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Author Topic: Bus running at 195 degrees at 65mph on a 100+ degree day, Normal?  (Read 1397 times)
Brian Diehl
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« on: July 19, 2006, 09:44:25 AM »

Just want a quick bit of feedback....

This past weekend coming across South Dakota it was about 106 degrees outside with a 15-25mph perpendicular side wind.  I was running at about 195-200 on the dash guage and immediately upon stopping the engine guage read about 185.

I was towing my Jeep Cherokee and had the engine bay doors propped open with bungee cords.

From everyone else's experience on hot days does this seem okay?

Thanks in advance!
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gumpy
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« Reply #1 on: July 19, 2006, 10:31:17 AM »

That's about what mine was doing across both SD and NE at the end of May when it was about 100 outside. I was down to about 60 mph to keep the temp from going over 210 on the gauge. I think my gauge reads a bit high, but can't really tell because by the time I get stopped and back there with the thermo gun, it's already dropped considerably.

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Craig Shepard
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Dave Siegel
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« Reply #2 on: July 19, 2006, 10:36:33 AM »

Our 671 Detroit runs about that temperature here in South Florida with outside temps about the same and my speed is about 60-63. It worries me to see temps like that, so I was thinking about putting in a mist system when we plan to travel west. Think that's a good idea?

Dave Siegel  1948 Silversides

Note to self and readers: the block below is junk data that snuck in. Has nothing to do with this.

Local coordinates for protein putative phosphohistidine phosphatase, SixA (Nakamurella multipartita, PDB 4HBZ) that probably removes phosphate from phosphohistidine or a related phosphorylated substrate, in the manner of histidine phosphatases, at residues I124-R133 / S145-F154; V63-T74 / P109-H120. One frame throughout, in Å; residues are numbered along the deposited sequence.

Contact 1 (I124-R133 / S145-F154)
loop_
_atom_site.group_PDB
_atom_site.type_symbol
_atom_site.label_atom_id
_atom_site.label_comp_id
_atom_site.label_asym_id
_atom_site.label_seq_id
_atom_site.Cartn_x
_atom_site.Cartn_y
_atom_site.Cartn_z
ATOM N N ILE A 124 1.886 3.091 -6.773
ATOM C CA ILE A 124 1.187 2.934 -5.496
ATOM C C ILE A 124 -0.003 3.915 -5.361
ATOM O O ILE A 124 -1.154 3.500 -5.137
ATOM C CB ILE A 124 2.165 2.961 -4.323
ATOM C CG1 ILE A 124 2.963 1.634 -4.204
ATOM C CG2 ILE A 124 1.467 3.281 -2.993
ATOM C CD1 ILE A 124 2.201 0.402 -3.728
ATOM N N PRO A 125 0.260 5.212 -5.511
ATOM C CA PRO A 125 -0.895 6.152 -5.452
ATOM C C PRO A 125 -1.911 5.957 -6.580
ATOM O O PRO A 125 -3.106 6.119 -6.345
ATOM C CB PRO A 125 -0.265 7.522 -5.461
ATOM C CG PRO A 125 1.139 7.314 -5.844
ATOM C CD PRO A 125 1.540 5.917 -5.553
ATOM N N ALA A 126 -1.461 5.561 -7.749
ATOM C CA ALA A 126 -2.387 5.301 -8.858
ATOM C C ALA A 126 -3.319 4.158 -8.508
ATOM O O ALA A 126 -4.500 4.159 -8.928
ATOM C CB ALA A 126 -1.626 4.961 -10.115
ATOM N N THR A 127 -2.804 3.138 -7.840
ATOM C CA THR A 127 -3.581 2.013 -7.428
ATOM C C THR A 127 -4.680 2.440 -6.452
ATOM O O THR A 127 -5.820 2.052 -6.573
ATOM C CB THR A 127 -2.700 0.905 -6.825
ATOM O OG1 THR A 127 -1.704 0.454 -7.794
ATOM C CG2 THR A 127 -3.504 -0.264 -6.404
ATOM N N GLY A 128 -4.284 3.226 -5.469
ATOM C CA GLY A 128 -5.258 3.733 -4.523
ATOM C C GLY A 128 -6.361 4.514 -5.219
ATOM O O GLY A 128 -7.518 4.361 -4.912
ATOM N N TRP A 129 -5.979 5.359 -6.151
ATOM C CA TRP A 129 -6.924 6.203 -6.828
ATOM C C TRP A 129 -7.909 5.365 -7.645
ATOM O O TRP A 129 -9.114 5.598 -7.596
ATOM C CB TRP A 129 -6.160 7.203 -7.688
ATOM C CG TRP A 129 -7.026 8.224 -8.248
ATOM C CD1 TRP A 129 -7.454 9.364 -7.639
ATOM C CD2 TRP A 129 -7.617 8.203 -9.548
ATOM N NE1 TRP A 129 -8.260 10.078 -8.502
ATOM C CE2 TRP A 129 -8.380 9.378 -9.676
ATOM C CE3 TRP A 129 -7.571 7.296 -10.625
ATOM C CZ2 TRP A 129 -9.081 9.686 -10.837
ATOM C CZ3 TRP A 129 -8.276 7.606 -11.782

Naples, Florida
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Dave & Jan Siegel    1948 GMC  "Silversides"
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Brian Diehl
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« Reply #3 on: July 19, 2006, 10:44:04 AM »

Hi Dave,
I plan to put in a mist system this fall, but don't know how much difference it will end up making.   Others who have posted on the board mention they love having it.
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FloridaCliff
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« Reply #4 on: July 19, 2006, 12:08:52 PM »

Brian,

I just came back from a two week trip and also noticed the bus running 5-10 degrees hotter depending on

the grades and heat of the day.  When i stopped at a rest area to walk the dog or me it would go right back to 185 fast.

I suspect that this is normal as it stuck closer to 185 in the fall and spring on the same roads.

FWIW

Cliff
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1975 GMC  P8M4905A-1160    North Central Florida

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busboy
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« Reply #5 on: July 20, 2006, 01:50:54 PM »

You guys have probably read my saga...it's been 80-95 outside temps and my bus runs 195 to just under 200 on the flats.  I turn off my generator which is plumbed into the bus radiator and I have the misters running.  Of course my radiator is not in very good shape...we are replacing it next week. 

Brian/Dave,